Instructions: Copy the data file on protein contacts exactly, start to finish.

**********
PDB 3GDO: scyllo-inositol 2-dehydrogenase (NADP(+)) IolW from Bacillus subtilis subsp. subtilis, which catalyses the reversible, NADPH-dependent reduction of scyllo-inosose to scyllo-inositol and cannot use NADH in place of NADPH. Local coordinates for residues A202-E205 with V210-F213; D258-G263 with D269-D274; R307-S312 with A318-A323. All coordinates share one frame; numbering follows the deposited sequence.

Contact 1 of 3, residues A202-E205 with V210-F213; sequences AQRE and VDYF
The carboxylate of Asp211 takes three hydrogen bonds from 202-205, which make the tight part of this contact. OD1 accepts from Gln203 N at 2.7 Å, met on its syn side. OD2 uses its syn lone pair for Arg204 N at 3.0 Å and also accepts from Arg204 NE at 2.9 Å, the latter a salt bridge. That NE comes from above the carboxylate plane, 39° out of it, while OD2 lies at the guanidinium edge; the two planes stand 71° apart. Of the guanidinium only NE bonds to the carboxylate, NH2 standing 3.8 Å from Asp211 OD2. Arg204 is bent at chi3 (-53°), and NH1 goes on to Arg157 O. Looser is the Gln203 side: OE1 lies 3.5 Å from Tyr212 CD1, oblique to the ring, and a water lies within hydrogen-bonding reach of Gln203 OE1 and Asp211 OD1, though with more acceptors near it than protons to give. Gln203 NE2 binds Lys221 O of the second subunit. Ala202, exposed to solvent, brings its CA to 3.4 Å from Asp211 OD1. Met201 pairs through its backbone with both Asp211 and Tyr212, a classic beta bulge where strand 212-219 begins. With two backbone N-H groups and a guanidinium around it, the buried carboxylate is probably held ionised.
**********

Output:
PDB 3GDO: scyllo-inositol 2-dehydrogenase (NADP(+)) IolW from Bacillus subtilis subsp. subtilis, which catalyses the reversible, NADPH-dependent reduction of scyllo-inosose to scyllo-inositol and cannot use NADH in place of NADPH. Local coordinates for residues A202-E205 with V210-F213; D258-G263 with D269-D274; R307-S312 with A318-A323. All coordinates share one frame; numbering follows the deposited sequence.

Contact 1 of 3, residues A202-E205 with V210-F213; sequences AQRE and VDYF
The carboxylate of Asp211 takes three hydrogen bonds from 202-205, which make the tight part of this contact. OD1 accepts from Gln203 N at 2.7 Å, met on its syn side. OD2 uses its syn lone pair for Arg204 N at 3.0 Å and also accepts from Arg204 NE at 2.9 Å, the latter a salt bridge. That NE comes from above the carboxylate plane, 39° out of it, while OD2 lies at the guanidinium edge; the two planes stand 71° apart. Of the guanidinium only NE bonds to the carboxylate, NH2 standing 3.8 Å from Asp211 OD2. Arg204 is bent at chi3 (-53°), and NH1 goes on to Arg157 O. Looser is the Gln203 side: OE1 lies 3.5 Å from Tyr212 CD1, oblique to the ring, and a water lies within hydrogen-bonding reach of Gln203 OE1 and Asp211 OD1, though with more acceptors near it than protons to give. Gln203 NE2 binds Lys221 O of the second subunit. Ala202, exposed to solvent, brings its CA to 3.4 Å from Asp211 OD1. Met201 pairs through its backbone with both Asp211 and Tyr212, a classic beta bulge where strand 212-219 begins. With two backbone N-H groups and a guanidinium around it, the buried carboxylate is probably held ionised.